The following minimum requirements for trust accounts used to hold bankruptcy-related funds have been established:
  • The account must be in the name of the trustee and clearly designated as a trust account, with pre-printed checks and deposit slips reflecting this status. The trustee shall notify the United States Trustee of the name and address of the financial institution and the account number(s) of the trust account(s).
  • Generally, these trust accounts are not interest bearing due to the short-term nature of the deposits and the difficulty of apportioning interest. Some states, however, require attorneys to utilize interest bearing accounts for funds held in trust (in these instances, the interest is usually remitted to the state). If the trustee deposits earnest monies in an interest-bearing trust account and is not required to remit interest to the state, the trustee must keep sufficiently detailed records to be able to allocate interest to each individual deposit.
  • The trustee shall maintain original or duplicate deposit slips, copies of the checks deposited to the account, original canceled checks, bank statements, and cash receipts/disbursements records that identify the payer/payee, amount, purpose, and date for each deposit to and disbursement from the account. Monthly, the trust accounting records shall be reconciled to the bank statements. These records are subject to audit by the United States Trustee and shall be retained by the trustee for a period of two years after the related bankruptcy estate is closed.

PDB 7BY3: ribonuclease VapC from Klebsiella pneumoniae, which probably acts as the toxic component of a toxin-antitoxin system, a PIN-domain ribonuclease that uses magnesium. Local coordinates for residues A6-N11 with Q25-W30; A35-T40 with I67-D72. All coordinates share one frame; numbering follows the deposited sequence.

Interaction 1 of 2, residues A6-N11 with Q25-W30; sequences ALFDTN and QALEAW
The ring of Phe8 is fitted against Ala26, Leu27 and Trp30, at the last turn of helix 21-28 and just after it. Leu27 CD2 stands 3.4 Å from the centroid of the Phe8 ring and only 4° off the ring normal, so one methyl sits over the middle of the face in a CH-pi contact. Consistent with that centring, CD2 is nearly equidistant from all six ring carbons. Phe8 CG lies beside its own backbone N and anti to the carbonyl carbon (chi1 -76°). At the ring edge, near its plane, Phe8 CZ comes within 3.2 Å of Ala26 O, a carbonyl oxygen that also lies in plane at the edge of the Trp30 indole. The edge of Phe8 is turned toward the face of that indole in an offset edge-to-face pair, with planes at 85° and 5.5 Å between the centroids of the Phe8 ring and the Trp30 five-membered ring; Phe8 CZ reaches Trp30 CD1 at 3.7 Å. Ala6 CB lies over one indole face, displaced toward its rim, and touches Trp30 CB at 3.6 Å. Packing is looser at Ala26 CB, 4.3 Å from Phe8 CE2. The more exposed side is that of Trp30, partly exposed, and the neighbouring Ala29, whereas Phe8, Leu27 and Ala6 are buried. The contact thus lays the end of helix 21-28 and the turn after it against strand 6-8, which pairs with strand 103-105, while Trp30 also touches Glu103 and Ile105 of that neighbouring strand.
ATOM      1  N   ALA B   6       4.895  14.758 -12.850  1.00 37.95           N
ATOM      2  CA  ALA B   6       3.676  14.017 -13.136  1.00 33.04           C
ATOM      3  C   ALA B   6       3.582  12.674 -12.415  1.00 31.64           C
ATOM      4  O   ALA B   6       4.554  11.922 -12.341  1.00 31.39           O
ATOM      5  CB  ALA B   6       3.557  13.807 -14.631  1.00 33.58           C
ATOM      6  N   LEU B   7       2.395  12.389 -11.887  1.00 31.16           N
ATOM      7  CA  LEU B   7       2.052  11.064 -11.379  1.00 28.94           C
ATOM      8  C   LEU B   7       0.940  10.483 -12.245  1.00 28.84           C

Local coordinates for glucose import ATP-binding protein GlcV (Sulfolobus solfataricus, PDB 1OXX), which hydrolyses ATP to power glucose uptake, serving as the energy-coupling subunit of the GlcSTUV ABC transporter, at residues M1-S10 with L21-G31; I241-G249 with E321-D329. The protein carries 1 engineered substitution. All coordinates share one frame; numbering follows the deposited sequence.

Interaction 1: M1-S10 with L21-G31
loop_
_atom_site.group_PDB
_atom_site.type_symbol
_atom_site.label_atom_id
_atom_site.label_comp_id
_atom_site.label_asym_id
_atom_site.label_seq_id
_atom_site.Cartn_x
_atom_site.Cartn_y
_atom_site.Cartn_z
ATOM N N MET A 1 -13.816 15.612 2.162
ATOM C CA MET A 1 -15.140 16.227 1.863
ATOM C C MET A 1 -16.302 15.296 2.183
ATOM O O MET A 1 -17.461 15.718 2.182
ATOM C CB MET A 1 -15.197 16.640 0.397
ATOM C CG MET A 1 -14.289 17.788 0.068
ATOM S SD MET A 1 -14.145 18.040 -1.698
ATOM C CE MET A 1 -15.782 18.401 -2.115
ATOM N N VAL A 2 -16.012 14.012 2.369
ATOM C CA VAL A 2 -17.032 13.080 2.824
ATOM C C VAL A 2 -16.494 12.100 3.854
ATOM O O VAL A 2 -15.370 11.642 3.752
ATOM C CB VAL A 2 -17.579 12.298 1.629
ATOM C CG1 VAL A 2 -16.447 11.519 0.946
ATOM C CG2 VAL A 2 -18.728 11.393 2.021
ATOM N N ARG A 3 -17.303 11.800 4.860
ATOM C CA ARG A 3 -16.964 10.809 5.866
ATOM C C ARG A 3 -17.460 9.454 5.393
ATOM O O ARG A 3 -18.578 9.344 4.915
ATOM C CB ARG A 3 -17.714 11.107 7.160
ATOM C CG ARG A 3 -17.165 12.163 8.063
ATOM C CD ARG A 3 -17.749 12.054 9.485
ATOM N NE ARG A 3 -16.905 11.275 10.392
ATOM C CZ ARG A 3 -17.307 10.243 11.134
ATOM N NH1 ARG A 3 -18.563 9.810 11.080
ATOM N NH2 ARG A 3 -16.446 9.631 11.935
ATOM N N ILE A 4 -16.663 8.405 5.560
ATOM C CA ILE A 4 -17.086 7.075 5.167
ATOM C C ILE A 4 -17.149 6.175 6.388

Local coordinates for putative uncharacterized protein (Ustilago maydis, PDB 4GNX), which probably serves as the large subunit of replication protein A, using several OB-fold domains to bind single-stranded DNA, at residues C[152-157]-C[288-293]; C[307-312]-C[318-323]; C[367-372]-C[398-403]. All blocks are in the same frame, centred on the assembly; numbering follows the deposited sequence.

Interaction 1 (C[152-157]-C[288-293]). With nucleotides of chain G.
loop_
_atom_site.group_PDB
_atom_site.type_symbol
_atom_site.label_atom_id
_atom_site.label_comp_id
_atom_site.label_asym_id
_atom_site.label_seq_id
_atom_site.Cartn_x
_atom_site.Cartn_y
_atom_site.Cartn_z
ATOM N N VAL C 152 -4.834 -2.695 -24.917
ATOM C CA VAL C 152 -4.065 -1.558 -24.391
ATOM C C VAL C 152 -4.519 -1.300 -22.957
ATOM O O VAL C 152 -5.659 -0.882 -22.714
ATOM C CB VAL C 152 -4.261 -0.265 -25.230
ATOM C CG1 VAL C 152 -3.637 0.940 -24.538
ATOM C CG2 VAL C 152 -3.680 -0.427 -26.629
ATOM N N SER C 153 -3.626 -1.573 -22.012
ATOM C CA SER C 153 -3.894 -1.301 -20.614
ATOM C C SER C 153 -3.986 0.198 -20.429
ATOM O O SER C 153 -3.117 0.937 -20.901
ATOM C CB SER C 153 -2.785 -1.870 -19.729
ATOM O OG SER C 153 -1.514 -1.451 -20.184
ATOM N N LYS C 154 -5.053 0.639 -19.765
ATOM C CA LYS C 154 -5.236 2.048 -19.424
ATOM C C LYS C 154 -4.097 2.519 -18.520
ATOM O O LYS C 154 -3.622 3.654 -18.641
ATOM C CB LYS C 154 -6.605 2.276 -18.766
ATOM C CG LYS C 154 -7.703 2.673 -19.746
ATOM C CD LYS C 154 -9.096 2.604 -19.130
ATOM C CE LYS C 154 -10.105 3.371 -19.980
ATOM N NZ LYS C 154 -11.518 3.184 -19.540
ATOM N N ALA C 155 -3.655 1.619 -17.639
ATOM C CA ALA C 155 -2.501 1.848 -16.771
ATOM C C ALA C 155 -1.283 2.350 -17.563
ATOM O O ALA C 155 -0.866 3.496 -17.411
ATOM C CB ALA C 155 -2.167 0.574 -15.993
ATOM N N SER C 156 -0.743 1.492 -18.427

• Quarterly, the trustee shall report to the United States Trustee all bankruptcy-related deposits and disbursements pertaining to the trust account in a format as from time-to-time prescribed by the Executive Office.
  • The trustee will authorize the financial institution to provide periodic reports, bank statements, and all other records pertaining to the account as may be requested by the United States Trustee.

II. PROCEDURES FOR HANDLING CASH

Program policy has long discouraged cash payments because, in the vernacular, "cash walks." Whenever possible, a trustee is to encourage debtors and other parties to convert cash to a money order or cashier's check before surrendering it to the trustee.